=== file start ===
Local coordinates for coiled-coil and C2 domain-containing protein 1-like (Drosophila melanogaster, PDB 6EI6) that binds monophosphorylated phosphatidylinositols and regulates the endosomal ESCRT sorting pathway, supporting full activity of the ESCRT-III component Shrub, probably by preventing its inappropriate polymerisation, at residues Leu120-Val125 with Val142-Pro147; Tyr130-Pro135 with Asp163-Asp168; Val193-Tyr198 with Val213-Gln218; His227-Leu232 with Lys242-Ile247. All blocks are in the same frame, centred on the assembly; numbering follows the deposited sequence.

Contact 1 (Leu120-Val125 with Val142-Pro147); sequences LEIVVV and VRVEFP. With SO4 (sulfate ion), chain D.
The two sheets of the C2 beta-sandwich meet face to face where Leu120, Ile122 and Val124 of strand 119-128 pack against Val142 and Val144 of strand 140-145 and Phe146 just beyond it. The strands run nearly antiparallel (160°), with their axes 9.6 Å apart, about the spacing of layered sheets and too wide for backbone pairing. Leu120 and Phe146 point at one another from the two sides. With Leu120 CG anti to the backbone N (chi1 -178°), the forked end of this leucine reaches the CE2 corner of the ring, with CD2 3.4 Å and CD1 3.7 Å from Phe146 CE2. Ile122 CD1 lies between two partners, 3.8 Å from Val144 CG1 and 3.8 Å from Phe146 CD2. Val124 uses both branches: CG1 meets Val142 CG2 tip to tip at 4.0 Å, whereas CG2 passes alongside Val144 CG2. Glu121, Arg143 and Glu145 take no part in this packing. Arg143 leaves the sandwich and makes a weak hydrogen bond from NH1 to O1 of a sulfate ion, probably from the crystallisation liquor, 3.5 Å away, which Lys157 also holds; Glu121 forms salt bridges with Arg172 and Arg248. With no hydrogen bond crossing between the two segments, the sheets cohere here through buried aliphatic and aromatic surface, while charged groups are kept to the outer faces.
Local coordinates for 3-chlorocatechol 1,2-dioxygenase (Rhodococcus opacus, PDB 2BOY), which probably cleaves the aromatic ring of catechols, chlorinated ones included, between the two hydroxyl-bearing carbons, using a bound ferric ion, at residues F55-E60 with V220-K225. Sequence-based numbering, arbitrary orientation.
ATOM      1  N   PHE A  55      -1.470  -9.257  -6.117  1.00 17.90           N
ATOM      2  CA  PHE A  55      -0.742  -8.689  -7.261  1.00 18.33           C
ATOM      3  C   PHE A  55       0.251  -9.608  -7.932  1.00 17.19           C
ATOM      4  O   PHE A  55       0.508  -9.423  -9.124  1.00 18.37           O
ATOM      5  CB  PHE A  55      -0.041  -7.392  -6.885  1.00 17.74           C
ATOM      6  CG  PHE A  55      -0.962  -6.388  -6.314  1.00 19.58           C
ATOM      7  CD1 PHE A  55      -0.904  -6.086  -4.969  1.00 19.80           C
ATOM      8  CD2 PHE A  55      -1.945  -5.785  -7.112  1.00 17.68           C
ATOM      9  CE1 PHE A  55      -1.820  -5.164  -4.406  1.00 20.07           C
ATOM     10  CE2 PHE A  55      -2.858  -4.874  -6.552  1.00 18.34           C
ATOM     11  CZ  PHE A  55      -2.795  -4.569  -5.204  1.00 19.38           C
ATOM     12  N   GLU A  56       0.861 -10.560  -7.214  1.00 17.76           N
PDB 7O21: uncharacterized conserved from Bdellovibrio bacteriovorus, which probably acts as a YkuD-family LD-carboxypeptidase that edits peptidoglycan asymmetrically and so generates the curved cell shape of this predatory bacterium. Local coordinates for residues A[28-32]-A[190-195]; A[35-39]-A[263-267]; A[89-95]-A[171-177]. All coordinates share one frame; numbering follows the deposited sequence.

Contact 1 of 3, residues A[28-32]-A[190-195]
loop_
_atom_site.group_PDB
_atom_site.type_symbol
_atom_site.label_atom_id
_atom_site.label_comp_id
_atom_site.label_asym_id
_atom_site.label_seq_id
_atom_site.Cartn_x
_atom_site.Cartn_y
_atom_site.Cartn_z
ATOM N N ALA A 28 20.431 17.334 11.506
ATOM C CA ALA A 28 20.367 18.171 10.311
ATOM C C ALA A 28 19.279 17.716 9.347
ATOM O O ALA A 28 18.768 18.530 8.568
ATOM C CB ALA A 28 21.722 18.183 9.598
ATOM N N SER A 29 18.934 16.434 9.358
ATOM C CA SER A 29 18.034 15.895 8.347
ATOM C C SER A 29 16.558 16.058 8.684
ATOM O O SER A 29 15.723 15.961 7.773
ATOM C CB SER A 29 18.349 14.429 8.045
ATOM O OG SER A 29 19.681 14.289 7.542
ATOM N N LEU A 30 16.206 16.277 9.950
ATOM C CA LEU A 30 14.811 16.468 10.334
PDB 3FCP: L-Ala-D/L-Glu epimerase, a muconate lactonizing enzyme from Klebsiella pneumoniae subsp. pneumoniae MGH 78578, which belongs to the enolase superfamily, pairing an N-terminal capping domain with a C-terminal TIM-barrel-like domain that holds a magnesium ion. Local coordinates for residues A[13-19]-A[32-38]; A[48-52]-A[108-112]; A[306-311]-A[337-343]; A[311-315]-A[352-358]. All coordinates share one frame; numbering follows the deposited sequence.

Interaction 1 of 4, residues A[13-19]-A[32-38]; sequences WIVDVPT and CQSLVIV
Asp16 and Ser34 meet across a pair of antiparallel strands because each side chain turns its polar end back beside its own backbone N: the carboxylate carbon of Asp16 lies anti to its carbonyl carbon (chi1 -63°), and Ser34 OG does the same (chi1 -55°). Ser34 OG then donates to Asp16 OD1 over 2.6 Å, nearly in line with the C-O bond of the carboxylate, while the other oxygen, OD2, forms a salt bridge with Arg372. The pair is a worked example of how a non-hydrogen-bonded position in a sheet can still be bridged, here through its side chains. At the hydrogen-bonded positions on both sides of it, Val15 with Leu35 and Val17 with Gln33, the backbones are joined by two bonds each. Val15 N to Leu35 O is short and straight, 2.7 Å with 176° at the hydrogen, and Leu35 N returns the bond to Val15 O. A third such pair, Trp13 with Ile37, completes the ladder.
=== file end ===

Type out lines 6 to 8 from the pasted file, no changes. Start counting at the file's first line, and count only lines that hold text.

ATOM      2  CA  PHE A  55      -0.742  -8.689  -7.261  1.00 18.33           C
ATOM      3  C   PHE A  55       0.251  -9.608  -7.932  1.00 17.19           C
ATOM      4  O   PHE A  55       0.508  -9.423  -9.124  1.00 18.37           O